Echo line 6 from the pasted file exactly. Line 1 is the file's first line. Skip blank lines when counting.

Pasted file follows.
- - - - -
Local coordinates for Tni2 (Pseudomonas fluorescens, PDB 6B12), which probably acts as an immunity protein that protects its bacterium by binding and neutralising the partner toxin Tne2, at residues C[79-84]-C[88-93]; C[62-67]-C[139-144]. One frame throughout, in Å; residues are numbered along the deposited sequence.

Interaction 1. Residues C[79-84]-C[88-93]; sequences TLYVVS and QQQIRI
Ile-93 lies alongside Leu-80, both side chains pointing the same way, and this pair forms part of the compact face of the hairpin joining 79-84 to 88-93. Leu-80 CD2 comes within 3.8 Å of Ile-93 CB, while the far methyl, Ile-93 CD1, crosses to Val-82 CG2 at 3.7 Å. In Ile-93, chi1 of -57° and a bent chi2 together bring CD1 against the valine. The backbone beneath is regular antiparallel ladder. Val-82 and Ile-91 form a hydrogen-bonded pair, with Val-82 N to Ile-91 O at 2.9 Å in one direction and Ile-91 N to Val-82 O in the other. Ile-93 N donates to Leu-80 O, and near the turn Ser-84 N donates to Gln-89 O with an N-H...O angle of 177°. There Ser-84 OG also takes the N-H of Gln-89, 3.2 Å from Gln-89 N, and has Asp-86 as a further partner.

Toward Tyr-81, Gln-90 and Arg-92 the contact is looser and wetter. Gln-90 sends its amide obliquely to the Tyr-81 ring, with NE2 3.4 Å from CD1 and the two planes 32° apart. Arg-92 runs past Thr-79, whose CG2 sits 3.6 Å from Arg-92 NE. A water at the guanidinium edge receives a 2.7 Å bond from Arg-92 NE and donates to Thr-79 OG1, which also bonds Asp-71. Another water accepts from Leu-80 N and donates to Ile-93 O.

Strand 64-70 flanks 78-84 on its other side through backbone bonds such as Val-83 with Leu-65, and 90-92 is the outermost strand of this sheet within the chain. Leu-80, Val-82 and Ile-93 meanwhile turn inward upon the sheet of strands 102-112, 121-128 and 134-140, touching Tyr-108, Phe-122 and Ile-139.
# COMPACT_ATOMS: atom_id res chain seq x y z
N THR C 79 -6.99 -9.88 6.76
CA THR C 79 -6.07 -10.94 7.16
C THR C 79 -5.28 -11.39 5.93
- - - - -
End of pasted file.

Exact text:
# COMPACT_ATOMS: atom_id res chain seq x y z